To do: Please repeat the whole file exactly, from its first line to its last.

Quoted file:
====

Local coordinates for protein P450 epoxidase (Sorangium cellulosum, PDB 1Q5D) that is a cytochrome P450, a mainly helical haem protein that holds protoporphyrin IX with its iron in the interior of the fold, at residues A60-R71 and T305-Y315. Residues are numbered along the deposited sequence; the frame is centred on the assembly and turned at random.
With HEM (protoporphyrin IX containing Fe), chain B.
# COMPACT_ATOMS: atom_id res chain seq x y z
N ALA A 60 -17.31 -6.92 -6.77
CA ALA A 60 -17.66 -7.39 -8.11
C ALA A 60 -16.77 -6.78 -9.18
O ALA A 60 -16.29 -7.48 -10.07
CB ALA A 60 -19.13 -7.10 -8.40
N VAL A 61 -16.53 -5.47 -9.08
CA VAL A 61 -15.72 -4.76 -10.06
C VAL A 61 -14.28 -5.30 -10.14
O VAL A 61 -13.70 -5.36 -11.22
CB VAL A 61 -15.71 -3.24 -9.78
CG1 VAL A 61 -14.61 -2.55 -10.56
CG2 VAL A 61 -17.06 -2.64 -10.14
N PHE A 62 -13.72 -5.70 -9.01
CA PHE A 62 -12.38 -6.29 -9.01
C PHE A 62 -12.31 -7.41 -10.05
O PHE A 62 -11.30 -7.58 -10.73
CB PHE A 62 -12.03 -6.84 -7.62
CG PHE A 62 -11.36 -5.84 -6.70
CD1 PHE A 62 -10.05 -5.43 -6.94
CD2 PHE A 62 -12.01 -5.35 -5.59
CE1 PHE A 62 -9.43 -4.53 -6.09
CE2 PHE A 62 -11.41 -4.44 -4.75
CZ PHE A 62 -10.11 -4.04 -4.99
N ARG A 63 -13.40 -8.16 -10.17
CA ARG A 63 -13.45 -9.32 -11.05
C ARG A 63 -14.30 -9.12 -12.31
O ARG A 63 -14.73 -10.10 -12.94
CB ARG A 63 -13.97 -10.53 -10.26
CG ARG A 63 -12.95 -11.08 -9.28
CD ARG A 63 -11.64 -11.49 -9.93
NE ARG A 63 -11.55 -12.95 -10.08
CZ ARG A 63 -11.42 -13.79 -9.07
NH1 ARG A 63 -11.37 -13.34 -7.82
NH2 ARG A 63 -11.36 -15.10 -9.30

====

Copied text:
Local coordinates for protein P450 epoxidase (Sorangium cellulosum, PDB 1Q5D) that is a cytochrome P450, a mainly helical haem protein that holds protoporphyrin IX with its iron in the interior of the fold, at residues A60-R71 and T305-Y315. Residues are numbered along the deposited sequence; the frame is centred on the assembly and turned at random.
With HEM (protoporphyrin IX containing Fe), chain B.
# COMPACT_ATOMS: atom_id res chain seq x y z
N ALA A 60 -17.31 -6.92 -6.77
CA ALA A 60 -17.66 -7.39 -8.11
C ALA A 60 -16.77 -6.78 -9.18
O ALA A 60 -16.29 -7.48 -10.07
CB ALA A 60 -19.13 -7.10 -8.40
N VAL A 61 -16.53 -5.47 -9.08
CA VAL A 61 -15.72 -4.76 -10.06
C VAL A 61 -14.28 -5.30 -10.14
O VAL A 61 -13.70 -5.36 -11.22
CB VAL A 61 -15.71 -3.24 -9.78
CG1 VAL A 61 -14.61 -2.55 -10.56
CG2 VAL A 61 -17.06 -2.64 -10.14
N PHE A 62 -13.72 -5.70 -9.01
CA PHE A 62 -12.38 -6.29 -9.01
C PHE A 62 -12.31 -7.41 -10.05
O PHE A 62 -11.30 -7.58 -10.73
CB PHE A 62 -12.03 -6.84 -7.62
CG PHE A 62 -11.36 -5.84 -6.70
CD1 PHE A 62 -10.05 -5.43 -6.94
CD2 PHE A 62 -12.01 -5.35 -5.59
CE1 PHE A 62 -9.43 -4.53 -6.09
CE2 PHE A 62 -11.41 -4.44 -4.75
CZ PHE A 62 -10.11 -4.04 -4.99
N ARG A 63 -13.40 -8.16 -10.17
CA ARG A 63 -13.45 -9.32 -11.05
C ARG A 63 -14.30 -9.12 -12.31
O ARG A 63 -14.73 -10.10 -12.94
CB ARG A 63 -13.97 -10.53 -10.26
CG ARG A 63 -12.95 -11.08 -9.28
CD ARG A 63 -11.64 -11.49 -9.93
NE ARG A 63 -11.55 -12.95 -10.08
CZ ARG A 63 -11.42 -13.79 -9.07
NH1 ARG A 63 -11.37 -13.34 -7.82
NH2 ARG A 63 -11.36 -15.10 -9.30